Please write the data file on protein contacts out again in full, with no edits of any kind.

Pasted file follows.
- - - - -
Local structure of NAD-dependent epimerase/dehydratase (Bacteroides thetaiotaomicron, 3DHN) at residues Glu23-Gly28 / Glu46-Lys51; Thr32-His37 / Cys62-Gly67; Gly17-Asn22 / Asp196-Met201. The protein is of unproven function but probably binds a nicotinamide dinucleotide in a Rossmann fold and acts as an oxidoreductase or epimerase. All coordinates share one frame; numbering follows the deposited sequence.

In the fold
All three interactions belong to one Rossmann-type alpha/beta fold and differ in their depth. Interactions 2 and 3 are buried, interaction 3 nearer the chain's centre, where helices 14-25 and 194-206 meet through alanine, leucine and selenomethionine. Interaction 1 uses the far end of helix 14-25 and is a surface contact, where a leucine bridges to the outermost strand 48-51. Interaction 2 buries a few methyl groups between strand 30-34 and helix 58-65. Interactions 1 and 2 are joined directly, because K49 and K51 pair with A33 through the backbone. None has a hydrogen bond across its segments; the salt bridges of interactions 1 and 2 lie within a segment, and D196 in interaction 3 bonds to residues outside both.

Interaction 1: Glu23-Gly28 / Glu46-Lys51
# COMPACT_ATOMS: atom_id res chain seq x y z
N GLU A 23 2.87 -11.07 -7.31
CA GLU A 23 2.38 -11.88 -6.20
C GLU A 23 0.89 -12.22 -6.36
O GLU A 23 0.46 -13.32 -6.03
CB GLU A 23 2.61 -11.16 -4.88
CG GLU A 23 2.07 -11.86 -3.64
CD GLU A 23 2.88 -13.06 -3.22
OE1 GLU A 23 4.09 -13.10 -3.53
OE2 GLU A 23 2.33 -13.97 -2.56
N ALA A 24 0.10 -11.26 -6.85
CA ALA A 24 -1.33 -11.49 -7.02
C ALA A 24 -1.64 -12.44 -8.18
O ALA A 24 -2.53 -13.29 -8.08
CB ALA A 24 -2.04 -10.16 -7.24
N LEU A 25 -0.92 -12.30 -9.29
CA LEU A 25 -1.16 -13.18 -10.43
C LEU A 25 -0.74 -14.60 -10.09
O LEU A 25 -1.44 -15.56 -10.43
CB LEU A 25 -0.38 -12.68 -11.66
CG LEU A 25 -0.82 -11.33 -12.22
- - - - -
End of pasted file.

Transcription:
Local structure of NAD-dependent epimerase/dehydratase (Bacteroides thetaiotaomicron, 3DHN) at residues Glu23-Gly28 / Glu46-Lys51; Thr32-His37 / Cys62-Gly67; Gly17-Asn22 / Asp196-Met201. The protein is of unproven function but probably binds a nicotinamide dinucleotide in a Rossmann fold and acts as an oxidoreductase or epimerase. All coordinates share one frame; numbering follows the deposited sequence.

In the fold
All three interactions belong to one Rossmann-type alpha/beta fold and differ in their depth. Interactions 2 and 3 are buried, interaction 3 nearer the chain's centre, where helices 14-25 and 194-206 meet through alanine, leucine and selenomethionine. Interaction 1 uses the far end of helix 14-25 and is a surface contact, where a leucine bridges to the outermost strand 48-51. Interaction 2 buries a few methyl groups between strand 30-34 and helix 58-65. Interactions 1 and 2 are joined directly, because K49 and K51 pair with A33 through the backbone. None has a hydrogen bond across its segments; the salt bridges of interactions 1 and 2 lie within a segment, and D196 in interaction 3 bonds to residues outside both.

Interaction 1: Glu23-Gly28 / Glu46-Lys51
# COMPACT_ATOMS: atom_id res chain seq x y z
N GLU A 23 2.87 -11.07 -7.31
CA GLU A 23 2.38 -11.88 -6.20
C GLU A 23 0.89 -12.22 -6.36
O GLU A 23 0.46 -13.32 -6.03
CB GLU A 23 2.61 -11.16 -4.88
CG GLU A 23 2.07 -11.86 -3.64
CD GLU A 23 2.88 -13.06 -3.22
OE1 GLU A 23 4.09 -13.10 -3.53
OE2 GLU A 23 2.33 -13.97 -2.56
N ALA A 24 0.10 -11.26 -6.85
CA ALA A 24 -1.33 -11.49 -7.02
C ALA A 24 -1.64 -12.44 -8.18
O ALA A 24 -2.53 -13.29 -8.08
CB ALA A 24 -2.04 -10.16 -7.24
N LEU A 25 -0.92 -12.30 -9.29
CA LEU A 25 -1.16 -13.18 -10.43
C LEU A 25 -0.74 -14.60 -10.09
O LEU A 25 -1.44 -15.56 -10.43
CB LEU A 25 -0.38 -12.68 -11.66
CG LEU A 25 -0.82 -11.33 -12.22